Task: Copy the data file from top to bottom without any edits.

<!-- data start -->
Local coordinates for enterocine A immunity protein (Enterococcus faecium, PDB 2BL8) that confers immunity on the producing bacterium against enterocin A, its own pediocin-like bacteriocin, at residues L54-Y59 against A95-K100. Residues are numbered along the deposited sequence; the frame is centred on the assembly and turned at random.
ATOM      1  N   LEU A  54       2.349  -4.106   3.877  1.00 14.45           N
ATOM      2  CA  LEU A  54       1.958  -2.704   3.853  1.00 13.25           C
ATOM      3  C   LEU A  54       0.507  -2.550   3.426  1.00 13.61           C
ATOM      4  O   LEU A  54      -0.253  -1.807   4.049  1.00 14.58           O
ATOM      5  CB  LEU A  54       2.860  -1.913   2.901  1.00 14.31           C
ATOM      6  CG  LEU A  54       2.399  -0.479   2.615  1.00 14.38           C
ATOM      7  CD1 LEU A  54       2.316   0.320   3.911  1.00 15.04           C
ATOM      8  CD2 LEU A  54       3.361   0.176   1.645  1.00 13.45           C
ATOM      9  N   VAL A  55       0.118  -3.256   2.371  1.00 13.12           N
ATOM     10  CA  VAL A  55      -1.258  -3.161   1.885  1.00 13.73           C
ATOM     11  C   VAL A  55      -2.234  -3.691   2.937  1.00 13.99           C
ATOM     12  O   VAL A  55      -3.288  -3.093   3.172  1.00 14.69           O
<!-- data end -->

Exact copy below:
Local coordinates for enterocine A immunity protein (Enterococcus faecium, PDB 2BL8) that confers immunity on the producing bacterium against enterocin A, its own pediocin-like bacteriocin, at residues L54-Y59 against A95-K100. Residues are numbered along the deposited sequence; the frame is centred on the assembly and turned at random.
ATOM      1  N   LEU A  54       2.349  -4.106   3.877  1.00 14.45           N
ATOM      2  CA  LEU A  54       1.958  -2.704   3.853  1.00 13.25           C
ATOM      3  C   LEU A  54       0.507  -2.550   3.426  1.00 13.61           C
ATOM      4  O   LEU A  54      -0.253  -1.807   4.049  1.00 14.58           O
ATOM      5  CB  LEU A  54       2.860  -1.913   2.901  1.00 14.31           C
ATOM      6  CG  LEU A  54       2.399  -0.479   2.615  1.00 14.38           C
ATOM      7  CD1 LEU A  54       2.316   0.320   3.911  1.00 15.04           C
ATOM      8  CD2 LEU A  54       3.361   0.176   1.645  1.00 13.45           C
ATOM      9  N   VAL A  55       0.118  -3.256   2.371  1.00 13.12           N
ATOM     10  CA  VAL A  55      -1.258  -3.161   1.885  1.00 13.73           C
ATOM     11  C   VAL A  55      -2.234  -3.691   2.937  1.00 13.99           C
ATOM     12  O   VAL A  55      -3.288  -3.093   3.172  1.00 14.69           O